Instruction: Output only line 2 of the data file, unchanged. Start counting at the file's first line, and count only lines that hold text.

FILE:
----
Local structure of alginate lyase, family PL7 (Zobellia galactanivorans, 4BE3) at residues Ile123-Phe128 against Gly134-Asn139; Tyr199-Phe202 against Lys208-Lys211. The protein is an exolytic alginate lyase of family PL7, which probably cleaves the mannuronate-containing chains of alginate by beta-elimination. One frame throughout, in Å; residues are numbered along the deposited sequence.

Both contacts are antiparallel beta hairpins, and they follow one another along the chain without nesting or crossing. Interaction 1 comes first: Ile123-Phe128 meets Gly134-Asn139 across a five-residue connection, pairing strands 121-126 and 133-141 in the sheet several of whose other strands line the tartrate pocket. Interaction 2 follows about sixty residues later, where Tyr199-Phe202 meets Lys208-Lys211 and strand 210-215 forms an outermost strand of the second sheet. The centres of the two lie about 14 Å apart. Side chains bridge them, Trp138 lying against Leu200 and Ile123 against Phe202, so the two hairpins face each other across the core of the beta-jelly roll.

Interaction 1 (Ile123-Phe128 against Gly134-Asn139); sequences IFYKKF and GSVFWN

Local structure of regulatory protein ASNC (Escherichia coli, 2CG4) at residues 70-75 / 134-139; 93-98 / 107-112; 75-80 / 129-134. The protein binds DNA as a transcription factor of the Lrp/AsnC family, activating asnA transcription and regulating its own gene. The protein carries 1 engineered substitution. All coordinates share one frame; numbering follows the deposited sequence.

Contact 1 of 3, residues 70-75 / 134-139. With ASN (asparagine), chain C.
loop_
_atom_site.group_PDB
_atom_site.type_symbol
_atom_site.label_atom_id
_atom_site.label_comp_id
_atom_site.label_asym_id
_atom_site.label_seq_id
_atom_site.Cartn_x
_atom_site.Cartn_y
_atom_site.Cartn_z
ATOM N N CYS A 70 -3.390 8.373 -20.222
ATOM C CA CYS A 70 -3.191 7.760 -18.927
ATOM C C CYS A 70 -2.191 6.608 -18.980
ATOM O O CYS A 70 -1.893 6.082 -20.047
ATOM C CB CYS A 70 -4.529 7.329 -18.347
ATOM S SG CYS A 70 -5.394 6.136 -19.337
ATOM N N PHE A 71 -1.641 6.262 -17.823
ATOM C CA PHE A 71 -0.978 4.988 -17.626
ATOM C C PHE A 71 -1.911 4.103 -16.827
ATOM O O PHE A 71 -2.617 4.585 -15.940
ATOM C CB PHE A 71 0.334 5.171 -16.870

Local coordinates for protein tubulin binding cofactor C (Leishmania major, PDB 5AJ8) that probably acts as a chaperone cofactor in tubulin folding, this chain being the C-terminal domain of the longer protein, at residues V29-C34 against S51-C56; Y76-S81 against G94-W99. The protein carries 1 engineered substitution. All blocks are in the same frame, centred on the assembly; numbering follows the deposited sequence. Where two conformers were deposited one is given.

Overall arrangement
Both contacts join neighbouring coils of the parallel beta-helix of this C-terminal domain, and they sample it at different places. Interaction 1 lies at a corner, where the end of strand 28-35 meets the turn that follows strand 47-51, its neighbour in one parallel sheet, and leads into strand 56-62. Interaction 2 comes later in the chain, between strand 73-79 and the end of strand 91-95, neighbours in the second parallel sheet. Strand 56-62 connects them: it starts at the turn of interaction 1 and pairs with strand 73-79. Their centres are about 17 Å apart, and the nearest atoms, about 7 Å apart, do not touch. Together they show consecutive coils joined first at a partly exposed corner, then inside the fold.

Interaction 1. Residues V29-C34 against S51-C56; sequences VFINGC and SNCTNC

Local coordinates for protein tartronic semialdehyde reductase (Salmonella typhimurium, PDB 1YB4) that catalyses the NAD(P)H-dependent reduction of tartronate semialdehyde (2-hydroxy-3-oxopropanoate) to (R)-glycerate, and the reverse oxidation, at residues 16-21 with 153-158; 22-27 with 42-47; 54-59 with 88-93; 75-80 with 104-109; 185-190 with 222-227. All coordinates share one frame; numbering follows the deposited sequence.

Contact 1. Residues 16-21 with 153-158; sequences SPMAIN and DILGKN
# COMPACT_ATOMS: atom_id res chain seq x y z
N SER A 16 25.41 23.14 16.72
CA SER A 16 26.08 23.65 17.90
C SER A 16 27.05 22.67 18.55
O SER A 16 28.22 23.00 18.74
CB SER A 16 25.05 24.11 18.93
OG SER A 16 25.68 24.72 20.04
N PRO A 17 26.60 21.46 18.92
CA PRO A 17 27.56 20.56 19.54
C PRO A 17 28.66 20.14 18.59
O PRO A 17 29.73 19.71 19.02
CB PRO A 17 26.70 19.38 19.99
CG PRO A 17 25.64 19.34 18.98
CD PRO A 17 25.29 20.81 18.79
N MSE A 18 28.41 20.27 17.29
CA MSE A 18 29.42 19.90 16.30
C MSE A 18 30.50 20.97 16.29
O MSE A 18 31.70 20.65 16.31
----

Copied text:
Both contacts are antiparallel beta hairpins, and they follow one another along the chain without nesting or crossing. Interaction 1 comes first: Ile123-Phe128 meets Gly134-Asn139 across a five-residue connection, pairing strands 121-126 and 133-141 in the sheet several of whose other strands line the tartrate pocket. Interaction 2 follows about sixty residues later, where Tyr199-Phe202 meets Lys208-Lys211 and strand 210-215 forms an outermost strand of the second sheet. The centres of the two lie about 14 Å apart. Side chains bridge them, Trp138 lying against Leu200 and Ile123 against Phe202, so the two hairpins face each other across the core of the beta-jelly roll.